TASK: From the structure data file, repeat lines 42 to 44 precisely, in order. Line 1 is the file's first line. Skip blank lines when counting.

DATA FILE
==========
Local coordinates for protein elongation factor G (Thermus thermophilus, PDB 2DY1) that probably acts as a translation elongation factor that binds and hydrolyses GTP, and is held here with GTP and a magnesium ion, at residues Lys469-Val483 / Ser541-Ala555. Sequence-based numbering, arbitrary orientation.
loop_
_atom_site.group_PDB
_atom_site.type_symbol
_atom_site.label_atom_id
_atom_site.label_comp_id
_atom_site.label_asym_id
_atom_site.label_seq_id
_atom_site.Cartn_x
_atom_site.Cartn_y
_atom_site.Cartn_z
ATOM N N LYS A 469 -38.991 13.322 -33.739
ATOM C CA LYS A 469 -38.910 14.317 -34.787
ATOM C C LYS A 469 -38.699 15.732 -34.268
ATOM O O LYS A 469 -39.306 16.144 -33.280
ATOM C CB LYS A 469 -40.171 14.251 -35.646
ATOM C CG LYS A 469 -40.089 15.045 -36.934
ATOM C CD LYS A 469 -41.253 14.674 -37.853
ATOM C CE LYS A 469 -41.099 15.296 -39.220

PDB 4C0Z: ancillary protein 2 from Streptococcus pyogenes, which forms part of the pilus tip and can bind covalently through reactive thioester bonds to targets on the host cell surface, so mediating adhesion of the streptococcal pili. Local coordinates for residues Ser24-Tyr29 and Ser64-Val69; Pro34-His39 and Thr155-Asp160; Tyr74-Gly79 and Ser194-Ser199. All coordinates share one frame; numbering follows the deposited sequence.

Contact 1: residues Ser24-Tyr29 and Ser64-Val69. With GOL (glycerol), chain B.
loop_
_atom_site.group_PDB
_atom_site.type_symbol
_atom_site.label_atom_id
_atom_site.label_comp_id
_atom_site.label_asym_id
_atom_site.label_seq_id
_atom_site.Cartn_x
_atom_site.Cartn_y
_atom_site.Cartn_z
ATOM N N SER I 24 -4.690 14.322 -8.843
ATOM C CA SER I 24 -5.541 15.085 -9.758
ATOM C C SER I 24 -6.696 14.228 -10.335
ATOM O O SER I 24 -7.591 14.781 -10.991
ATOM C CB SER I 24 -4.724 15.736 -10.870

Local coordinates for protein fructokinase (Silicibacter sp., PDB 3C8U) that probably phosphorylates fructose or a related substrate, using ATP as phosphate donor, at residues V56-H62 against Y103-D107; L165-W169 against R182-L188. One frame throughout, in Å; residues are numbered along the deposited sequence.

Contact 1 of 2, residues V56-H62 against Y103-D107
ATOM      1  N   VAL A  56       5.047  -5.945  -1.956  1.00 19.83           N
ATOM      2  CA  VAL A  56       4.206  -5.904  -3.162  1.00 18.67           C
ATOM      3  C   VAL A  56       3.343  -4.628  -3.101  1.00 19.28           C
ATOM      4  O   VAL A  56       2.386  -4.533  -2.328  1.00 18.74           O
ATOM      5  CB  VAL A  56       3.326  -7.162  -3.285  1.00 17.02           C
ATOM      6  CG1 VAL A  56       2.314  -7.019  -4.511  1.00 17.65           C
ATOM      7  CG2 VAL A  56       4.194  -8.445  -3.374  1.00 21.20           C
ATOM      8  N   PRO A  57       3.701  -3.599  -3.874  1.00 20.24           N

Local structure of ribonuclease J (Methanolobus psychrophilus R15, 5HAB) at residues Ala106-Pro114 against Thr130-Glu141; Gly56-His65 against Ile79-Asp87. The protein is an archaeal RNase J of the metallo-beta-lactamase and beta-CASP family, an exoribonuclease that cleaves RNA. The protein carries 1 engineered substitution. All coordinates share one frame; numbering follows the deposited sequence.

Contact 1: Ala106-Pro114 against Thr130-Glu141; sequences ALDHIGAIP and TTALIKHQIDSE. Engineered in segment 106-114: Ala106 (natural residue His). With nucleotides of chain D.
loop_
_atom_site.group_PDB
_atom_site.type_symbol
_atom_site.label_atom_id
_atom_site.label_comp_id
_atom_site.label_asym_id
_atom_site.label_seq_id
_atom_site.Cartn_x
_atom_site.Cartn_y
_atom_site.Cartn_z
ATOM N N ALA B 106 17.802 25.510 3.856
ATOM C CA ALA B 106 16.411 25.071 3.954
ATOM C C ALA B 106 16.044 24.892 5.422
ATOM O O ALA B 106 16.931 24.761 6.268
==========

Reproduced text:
ATOM      4  O   VAL A  56       2.386  -4.533  -2.328  1.00 18.74           O
ATOM      5  CB  VAL A  56       3.326  -7.162  -3.285  1.00 17.02           C
ATOM      6  CG1 VAL A  56       2.314  -7.019  -4.511  1.00 17.65           C